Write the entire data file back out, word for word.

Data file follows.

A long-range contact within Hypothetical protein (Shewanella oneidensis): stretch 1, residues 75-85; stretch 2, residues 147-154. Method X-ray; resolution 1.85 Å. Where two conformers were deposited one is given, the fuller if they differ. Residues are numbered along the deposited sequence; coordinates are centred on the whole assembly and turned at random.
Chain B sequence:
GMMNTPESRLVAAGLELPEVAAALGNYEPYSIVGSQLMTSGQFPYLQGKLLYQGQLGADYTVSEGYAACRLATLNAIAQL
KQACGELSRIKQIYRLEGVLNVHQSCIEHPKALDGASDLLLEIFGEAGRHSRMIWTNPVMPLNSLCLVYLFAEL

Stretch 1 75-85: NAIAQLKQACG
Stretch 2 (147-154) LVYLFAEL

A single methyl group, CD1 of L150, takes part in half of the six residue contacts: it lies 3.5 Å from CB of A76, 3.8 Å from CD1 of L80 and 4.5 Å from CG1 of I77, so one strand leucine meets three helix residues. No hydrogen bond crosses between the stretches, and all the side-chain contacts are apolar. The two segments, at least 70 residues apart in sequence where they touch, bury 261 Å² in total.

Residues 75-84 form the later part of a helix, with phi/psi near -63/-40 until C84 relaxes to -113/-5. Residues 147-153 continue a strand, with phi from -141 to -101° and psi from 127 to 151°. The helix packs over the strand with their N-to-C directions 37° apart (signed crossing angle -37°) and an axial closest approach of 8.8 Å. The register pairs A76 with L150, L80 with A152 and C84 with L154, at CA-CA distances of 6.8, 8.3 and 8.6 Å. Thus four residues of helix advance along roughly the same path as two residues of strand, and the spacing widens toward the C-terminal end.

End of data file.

A long-range contact within Hypothetical protein (Shewanella oneidensis): stretch 1, residues 75-85; stretch 2, residues 147-154. Method X-ray; resolution 1.85 Å. Where two conformers were deposited one is given, the fuller if they differ. Residues are numbered along the deposited sequence; coordinates are centred on the whole assembly and turned at random.
Chain B sequence:
GMMNTPESRLVAAGLELPEVAAALGNYEPYSIVGSQLMTSGQFPYLQGKLLYQGQLGADYTVSEGYAACRLATLNAIAQL
KQACGELSRIKQIYRLEGVLNVHQSCIEHPKALDGASDLLLEIFGEAGRHSRMIWTNPVMPLNSLCLVYLFAEL

Stretch 1 75-85: NAIAQLKQACG
Stretch 2 (147-154) LVYLFAEL

A single methyl group, CD1 of L150, takes part in half of the six residue contacts: it lies 3.5 Å from CB of A76, 3.8 Å from CD1 of L80 and 4.5 Å from CG1 of I77, so one strand leucine meets three helix residues. No hydrogen bond crosses between the stretches, and all the side-chain contacts are apolar. The two segments, at least 70 residues apart in sequence where they touch, bury 261 Å² in total.

Residues 75-84 form the later part of a helix, with phi/psi near -63/-40 until C84 relaxes to -113/-5. Residues 147-153 continue a strand, with phi from -141 to -101° and psi from 127 to 151°. The helix packs over the strand with their N-to-C directions 37° apart (signed crossing angle -37°) and an axial closest approach of 8.8 Å. The register pairs A76 with L150, L80 with A152 and C84 with L154, at CA-CA distances of 6.8, 8.3 and 8.6 Å. Thus four residues of helix advance along roughly the same path as two residues of strand, and the spacing widens toward the C-terminal end.